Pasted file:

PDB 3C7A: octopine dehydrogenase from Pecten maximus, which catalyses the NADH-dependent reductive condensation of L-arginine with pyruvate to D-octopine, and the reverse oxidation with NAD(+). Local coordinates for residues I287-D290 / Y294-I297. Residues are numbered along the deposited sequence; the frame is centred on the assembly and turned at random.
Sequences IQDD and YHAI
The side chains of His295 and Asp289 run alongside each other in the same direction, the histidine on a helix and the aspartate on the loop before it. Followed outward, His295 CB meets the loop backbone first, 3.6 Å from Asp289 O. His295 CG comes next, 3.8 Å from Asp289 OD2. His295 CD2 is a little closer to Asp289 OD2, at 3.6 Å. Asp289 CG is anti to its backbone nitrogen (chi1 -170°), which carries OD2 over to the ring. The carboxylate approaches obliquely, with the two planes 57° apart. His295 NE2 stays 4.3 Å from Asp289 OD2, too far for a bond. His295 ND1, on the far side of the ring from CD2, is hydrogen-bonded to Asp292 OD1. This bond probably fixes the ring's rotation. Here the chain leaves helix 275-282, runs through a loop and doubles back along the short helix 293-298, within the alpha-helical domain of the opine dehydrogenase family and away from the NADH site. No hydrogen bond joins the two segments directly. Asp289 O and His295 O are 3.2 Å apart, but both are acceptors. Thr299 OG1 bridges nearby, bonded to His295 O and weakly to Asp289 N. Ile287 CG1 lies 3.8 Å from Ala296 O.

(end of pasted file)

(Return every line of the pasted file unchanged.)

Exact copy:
PDB 3C7A: octopine dehydrogenase from Pecten maximus, which catalyses the NADH-dependent reductive condensation of L-arginine with pyruvate to D-octopine, and the reverse oxidation with NAD(+). Local coordinates for residues I287-D290 / Y294-I297. Residues are numbered along the deposited sequence; the frame is centred on the assembly and turned at random.
Sequences IQDD and YHAI
The side chains of His295 and Asp289 run alongside each other in the same direction, the histidine on a helix and the aspartate on the loop before it. Followed outward, His295 CB meets the loop backbone first, 3.6 Å from Asp289 O. His295 CG comes next, 3.8 Å from Asp289 OD2. His295 CD2 is a little closer to Asp289 OD2, at 3.6 Å. Asp289 CG is anti to its backbone nitrogen (chi1 -170°), which carries OD2 over to the ring. The carboxylate approaches obliquely, with the two planes 57° apart. His295 NE2 stays 4.3 Å from Asp289 OD2, too far for a bond. His295 ND1, on the far side of the ring from CD2, is hydrogen-bonded to Asp292 OD1. This bond probably fixes the ring's rotation. Here the chain leaves helix 275-282, runs through a loop and doubles back along the short helix 293-298, within the alpha-helical domain of the opine dehydrogenase family and away from the NADH site. No hydrogen bond joins the two segments directly. Asp289 O and His295 O are 3.2 Å apart, but both are acceptors. Thr299 OG1 bridges nearby, bonded to His295 O and weakly to Asp289 N. Ile287 CG1 lies 3.8 Å from Ala296 O.